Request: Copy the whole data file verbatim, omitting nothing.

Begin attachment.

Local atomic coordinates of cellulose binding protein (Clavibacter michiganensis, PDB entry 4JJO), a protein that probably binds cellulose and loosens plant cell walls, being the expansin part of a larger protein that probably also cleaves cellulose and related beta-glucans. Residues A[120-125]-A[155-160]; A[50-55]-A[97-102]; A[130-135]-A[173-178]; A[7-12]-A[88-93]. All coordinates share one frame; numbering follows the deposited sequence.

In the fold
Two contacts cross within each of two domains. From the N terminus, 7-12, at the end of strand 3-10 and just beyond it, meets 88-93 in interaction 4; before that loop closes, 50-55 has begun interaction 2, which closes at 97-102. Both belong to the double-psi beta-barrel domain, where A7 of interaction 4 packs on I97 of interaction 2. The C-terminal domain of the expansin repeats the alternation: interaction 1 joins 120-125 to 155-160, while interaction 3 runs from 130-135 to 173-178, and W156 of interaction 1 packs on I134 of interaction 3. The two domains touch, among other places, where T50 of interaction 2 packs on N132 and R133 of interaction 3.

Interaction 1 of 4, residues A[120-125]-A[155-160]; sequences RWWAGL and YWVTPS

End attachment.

Local atomic coordinates of cellulose binding protein (Clavibacter michiganensis, PDB entry 4JJO), a protein that probably binds cellulose and loosens plant cell walls, being the expansin part of a larger protein that probably also cleaves cellulose and related beta-glucans. Residues A[120-125]-A[155-160]; A[50-55]-A[97-102]; A[130-135]-A[173-178]; A[7-12]-A[88-93]. All coordinates share one frame; numbering follows the deposited sequence.

In the fold
Two contacts cross within each of two domains. From the N terminus, 7-12, at the end of strand 3-10 and just beyond it, meets 88-93 in interaction 4; before that loop closes, 50-55 has begun interaction 2, which closes at 97-102. Both belong to the double-psi beta-barrel domain, where A7 of interaction 4 packs on I97 of interaction 2. The C-terminal domain of the expansin repeats the alternation: interaction 1 joins 120-125 to 155-160, while interaction 3 runs from 130-135 to 173-178, and W156 of interaction 1 packs on I134 of interaction 3. The two domains touch, among other places, where T50 of interaction 2 packs on N132 and R133 of interaction 3.

Interaction 1 of 4, residues A[120-125]-A[155-160]; sequences RWWAGL and YWVTPS